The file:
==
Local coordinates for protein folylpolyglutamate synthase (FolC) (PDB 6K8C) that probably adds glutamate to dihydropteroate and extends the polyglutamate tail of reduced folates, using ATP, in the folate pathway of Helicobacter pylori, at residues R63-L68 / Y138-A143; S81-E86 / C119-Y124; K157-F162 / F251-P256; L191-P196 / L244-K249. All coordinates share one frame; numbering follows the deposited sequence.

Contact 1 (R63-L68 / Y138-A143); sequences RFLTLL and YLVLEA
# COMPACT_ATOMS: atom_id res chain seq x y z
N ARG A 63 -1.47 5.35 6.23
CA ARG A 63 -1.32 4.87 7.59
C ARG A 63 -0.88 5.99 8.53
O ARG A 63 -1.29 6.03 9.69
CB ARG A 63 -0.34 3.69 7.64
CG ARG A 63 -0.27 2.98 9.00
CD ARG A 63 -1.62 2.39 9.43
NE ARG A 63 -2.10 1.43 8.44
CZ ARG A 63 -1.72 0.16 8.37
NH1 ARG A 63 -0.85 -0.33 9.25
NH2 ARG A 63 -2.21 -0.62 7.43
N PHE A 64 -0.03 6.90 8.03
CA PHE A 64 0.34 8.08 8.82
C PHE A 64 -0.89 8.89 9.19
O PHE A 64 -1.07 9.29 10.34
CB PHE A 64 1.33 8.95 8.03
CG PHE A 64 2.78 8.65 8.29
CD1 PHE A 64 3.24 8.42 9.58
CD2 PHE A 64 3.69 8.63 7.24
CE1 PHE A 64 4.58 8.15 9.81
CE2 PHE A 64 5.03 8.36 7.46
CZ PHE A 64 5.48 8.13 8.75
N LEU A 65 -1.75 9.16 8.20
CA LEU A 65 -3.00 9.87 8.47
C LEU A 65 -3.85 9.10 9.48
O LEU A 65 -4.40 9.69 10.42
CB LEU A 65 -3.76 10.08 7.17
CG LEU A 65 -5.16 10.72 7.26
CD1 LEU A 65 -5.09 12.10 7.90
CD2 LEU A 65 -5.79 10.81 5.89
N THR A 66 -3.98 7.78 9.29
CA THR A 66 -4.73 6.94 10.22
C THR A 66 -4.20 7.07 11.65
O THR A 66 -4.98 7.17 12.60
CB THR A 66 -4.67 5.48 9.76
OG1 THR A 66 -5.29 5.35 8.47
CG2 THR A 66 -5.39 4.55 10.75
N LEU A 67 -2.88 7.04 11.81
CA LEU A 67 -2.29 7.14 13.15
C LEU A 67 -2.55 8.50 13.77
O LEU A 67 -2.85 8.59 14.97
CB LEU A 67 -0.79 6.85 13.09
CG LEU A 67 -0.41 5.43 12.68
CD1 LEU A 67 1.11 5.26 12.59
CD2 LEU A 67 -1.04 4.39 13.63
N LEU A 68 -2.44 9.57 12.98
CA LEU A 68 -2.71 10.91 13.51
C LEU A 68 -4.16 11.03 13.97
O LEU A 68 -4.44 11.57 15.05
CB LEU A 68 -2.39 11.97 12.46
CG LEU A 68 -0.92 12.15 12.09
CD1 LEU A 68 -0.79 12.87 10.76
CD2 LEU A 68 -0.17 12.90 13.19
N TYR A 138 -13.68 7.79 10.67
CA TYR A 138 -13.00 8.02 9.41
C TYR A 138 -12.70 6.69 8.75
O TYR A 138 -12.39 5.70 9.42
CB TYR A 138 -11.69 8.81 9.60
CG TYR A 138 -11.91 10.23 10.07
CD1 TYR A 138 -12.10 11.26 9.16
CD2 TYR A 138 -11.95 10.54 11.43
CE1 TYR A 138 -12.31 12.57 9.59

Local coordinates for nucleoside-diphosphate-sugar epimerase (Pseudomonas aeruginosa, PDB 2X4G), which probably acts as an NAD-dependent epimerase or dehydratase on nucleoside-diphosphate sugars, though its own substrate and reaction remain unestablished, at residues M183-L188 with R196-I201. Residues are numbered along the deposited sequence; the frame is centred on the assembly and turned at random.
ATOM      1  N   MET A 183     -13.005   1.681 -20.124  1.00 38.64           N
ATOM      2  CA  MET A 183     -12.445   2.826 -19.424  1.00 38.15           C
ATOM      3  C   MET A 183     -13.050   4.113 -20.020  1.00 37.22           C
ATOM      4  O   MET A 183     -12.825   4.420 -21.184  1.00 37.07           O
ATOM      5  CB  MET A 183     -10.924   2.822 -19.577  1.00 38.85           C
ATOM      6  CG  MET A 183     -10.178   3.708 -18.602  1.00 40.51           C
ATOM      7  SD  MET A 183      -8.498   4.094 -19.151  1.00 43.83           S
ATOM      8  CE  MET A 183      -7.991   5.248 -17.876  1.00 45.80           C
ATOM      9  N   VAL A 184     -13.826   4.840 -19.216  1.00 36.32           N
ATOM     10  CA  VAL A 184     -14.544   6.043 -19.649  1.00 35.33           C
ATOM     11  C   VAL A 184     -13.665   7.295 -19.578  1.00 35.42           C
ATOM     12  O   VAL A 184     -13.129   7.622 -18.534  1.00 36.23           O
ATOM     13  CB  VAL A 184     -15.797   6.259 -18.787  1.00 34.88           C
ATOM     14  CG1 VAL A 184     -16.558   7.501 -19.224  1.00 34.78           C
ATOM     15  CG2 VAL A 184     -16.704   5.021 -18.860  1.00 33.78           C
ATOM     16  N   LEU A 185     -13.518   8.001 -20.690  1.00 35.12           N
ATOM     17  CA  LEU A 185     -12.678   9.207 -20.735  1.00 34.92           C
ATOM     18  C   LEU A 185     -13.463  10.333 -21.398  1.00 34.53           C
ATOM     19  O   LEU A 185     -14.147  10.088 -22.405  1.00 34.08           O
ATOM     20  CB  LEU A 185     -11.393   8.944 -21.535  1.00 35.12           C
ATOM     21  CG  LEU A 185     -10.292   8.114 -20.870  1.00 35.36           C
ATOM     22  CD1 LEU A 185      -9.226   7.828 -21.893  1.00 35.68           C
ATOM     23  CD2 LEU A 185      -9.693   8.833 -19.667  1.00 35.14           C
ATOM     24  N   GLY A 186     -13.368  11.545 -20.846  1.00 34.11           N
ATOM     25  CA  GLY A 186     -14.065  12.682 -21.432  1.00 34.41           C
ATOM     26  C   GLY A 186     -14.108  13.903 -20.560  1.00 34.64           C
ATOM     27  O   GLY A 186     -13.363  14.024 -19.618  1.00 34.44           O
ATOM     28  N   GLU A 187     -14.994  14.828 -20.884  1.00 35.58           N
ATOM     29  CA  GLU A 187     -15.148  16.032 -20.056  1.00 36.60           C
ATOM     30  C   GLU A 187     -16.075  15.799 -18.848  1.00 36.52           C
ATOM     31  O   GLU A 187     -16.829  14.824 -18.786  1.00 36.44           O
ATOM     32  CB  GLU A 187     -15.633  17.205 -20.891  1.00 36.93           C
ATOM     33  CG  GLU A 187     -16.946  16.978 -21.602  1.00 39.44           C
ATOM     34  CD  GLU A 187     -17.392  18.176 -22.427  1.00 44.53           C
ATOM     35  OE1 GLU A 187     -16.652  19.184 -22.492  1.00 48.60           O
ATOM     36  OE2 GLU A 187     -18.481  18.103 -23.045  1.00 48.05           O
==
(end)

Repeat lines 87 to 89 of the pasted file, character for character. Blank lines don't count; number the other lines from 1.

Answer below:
ATOM     21  CG  LEU A 185     -10.292   8.114 -20.870  1.00 35.36           C
ATOM     22  CD1 LEU A 185      -9.226   7.828 -21.893  1.00 35.68           C
ATOM     23  CD2 LEU A 185      -9.693   8.833 -19.667  1.00 35.14           C